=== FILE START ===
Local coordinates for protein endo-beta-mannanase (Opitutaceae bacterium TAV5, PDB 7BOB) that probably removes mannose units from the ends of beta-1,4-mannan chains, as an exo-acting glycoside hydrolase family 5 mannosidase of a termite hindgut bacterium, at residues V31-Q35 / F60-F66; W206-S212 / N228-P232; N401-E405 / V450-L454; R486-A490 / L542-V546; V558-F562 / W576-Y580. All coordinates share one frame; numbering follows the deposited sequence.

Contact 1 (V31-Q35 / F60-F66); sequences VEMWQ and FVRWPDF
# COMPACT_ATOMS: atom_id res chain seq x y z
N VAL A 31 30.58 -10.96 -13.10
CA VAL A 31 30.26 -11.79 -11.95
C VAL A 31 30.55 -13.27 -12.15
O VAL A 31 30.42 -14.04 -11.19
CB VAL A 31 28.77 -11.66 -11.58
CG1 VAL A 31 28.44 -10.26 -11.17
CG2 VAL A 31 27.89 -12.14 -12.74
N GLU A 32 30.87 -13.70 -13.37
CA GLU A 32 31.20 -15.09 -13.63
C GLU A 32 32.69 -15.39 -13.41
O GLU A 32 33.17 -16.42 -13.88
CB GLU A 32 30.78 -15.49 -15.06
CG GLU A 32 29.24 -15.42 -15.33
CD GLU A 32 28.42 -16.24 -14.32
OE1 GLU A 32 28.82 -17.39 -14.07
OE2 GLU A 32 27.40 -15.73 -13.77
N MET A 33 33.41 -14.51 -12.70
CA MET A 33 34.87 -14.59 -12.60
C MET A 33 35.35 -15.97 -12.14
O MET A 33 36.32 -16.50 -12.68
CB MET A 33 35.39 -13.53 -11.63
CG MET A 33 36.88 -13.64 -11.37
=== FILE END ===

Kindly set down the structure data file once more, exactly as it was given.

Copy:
Local coordinates for protein endo-beta-mannanase (Opitutaceae bacterium TAV5, PDB 7BOB) that probably removes mannose units from the ends of beta-1,4-mannan chains, as an exo-acting glycoside hydrolase family 5 mannosidase of a termite hindgut bacterium, at residues V31-Q35 / F60-F66; W206-S212 / N228-P232; N401-E405 / V450-L454; R486-A490 / L542-V546; V558-F562 / W576-Y580. All coordinates share one frame; numbering follows the deposited sequence.

Contact 1 (V31-Q35 / F60-F66); sequences VEMWQ and FVRWPDF
# COMPACT_ATOMS: atom_id res chain seq x y z
N VAL A 31 30.58 -10.96 -13.10
CA VAL A 31 30.26 -11.79 -11.95
C VAL A 31 30.55 -13.27 -12.15
O VAL A 31 30.42 -14.04 -11.19
CB VAL A 31 28.77 -11.66 -11.58
CG1 VAL A 31 28.44 -10.26 -11.17
CG2 VAL A 31 27.89 -12.14 -12.74
N GLU A 32 30.87 -13.70 -13.37
CA GLU A 32 31.20 -15.09 -13.63
C GLU A 32 32.69 -15.39 -13.41
O GLU A 32 33.17 -16.42 -13.88
CB GLU A 32 30.78 -15.49 -15.06
CG GLU A 32 29.24 -15.42 -15.33
CD GLU A 32 28.42 -16.24 -14.32
OE1 GLU A 32 28.82 -17.39 -14.07
OE2 GLU A 32 27.40 -15.73 -13.77
N MET A 33 33.41 -14.51 -12.70
CA MET A 33 34.87 -14.59 -12.60
C MET A 33 35.35 -15.97 -12.14
O MET A 33 36.32 -16.50 -12.68
CB MET A 33 35.39 -13.53 -11.63
CG MET A 33 36.88 -13.64 -11.37